How a Leeds mum used her own personal tragedy to help other bereaved parents
The death of a baby or a young child is something no parent ever wishes to go through. For young mother Carrie-Ann Curtis, this nightmare became reality when her son Charlie died at just 19 minutes old.
Her baby had been a victim of Potter’s Syndrome - a rare and fatal condition that affects the growth of the kidneys.
Following her son’s death, Carrie-Ann, of Middleton, spent three days in hospital with Charlie. After she was discharged she felt that she was offered “little to no support” in coping with her massive bereavement.
Her experience inspired Carrie-Ann, 23, and her family to set up the Charlie’s Angel Centre - a support network for bereaved parents.
Carrie-Ann’s step-mother Ruth Curtis, who is a volunteer at the charity, said: “Our inspiration and motivation always has been and always will be Charlie.
“We feel that he was given to us for a reason and his legacy will be that we will continue to campaign to get improvements to the current provision of bereavement support that families so desperately need and deserve.
“Carrie did not get the support she should have and that is why we do the work we do, we will always be here for parents and families to contact to help and support them through their loss.”
Charlie’s Angels is currently run out of the home of Sam and Clive Key – Carrie-Ann’s mother and step-father.
Sam deals with the day-to-day running of the charity, answering emails and phone calls and building up social media.
She also set up and maintains the charity’s website, www.charlies-angel-centre.org.uk, which provides information regarding what the charity is up to, upcoming events and how you can donate to their cause.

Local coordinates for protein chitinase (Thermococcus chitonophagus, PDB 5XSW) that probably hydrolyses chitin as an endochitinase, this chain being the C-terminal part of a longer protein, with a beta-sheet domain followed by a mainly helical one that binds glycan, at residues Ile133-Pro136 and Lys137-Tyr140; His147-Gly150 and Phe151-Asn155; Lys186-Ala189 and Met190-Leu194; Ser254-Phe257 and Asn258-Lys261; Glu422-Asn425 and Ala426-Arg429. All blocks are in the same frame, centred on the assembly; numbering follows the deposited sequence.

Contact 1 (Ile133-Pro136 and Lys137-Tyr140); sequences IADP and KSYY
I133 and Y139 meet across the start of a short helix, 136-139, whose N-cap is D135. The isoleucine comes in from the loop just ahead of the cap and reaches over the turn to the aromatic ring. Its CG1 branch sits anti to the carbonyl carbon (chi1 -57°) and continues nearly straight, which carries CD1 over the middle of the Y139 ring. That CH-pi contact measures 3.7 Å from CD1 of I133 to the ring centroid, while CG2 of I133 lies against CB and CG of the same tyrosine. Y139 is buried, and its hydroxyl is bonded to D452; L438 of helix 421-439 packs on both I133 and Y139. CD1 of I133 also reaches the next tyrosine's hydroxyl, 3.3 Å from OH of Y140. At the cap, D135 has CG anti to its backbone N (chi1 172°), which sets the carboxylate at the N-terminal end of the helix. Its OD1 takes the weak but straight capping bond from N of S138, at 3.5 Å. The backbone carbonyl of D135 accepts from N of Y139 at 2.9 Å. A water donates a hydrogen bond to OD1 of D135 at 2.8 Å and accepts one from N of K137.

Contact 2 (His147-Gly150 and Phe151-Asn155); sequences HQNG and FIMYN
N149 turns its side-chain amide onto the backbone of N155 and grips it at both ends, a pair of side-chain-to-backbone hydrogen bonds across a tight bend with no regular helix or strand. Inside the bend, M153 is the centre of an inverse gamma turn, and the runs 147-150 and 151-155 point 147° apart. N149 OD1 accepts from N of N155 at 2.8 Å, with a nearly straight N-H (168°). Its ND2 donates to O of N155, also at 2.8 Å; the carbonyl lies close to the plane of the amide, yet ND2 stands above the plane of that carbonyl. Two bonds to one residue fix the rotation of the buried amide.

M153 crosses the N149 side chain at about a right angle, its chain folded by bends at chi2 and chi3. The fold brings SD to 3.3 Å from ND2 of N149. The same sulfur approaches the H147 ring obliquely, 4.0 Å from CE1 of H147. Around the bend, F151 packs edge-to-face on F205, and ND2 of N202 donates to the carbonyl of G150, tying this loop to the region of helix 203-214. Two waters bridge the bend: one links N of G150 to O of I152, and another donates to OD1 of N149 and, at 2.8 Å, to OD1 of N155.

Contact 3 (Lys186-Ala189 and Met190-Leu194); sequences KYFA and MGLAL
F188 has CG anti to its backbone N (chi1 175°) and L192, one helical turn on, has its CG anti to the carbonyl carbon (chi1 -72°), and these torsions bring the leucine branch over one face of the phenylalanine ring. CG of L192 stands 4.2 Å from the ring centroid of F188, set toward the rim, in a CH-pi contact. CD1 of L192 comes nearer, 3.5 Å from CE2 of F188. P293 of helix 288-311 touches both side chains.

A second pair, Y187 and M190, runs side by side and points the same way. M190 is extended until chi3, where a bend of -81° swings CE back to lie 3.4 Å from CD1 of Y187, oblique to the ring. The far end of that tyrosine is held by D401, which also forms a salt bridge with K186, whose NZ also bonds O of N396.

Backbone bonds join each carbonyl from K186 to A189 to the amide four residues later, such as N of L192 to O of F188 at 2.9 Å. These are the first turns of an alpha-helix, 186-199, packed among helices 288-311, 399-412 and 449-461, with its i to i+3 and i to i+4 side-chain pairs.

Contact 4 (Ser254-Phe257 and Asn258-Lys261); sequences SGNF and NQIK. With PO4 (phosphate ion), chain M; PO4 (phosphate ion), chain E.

The long-term goal for Charlie’s Angels is to open a 24-hour bereavement centre with full-time councillors available to those in need of help.
Ruth said: “To get our bereavement centre up and running would cost us in the region of £50,000, currently we have raised just over £10,000.
“Although we do not have our centre open at the moment we still do support families on a 24 hour basis.
“We also have the services of a bereavement counsellor who volunteers her time to the charity to work with the families.
“All the people who help run the charity are volunteers.”
Charlie’s Angels currently runs a monthly support group at St George’s Centre, on St George’s Road, Middleton, which is open to all families.
The charity has organised a series of fundraising events over the last few years, including online auctions, charity balls and family fundays. The family have also embarked on gruelling charity walks, including a 130-mile hike from Morecambe to Scarborough in just under four days.
And in September 2013, the family walked 66 miles from their home in Leeds to Nottingham in just 26 hours.
The charity has also set up a petition on Change.org calling for the Department of Health to provide a comprehensive care package of support for all families following the death of a baby or child upon discharge from hospital.
The petition currently has more than 2,700 signatures.
Ruth said: “We work tirelessly to get the topic of bereavement support following the loss of a baby or child on the agenda within the NHS both locally and nationally and have had several meetings with South Leeds CCG, Bereavement Liaison Team, Lead Bereavement Midwife and other medical professionals.”
An online petition has been set up by the Charlie’s Angels Centre calling for the Department of Health to provide a comprehensive care package of support for all families coping with the loss of a baby or child.
A message on the petition reads: “In Leeds alone there are 32,000 people awaiting bereavement counselling. The wait for counselling can be anything from six – 18 months. Surely this cannot be right. Bereaved families need support as soon as they leave the hospital.”
You can sign the petition by visiting www.Change.org and entering the search term “Charlie Curtis”.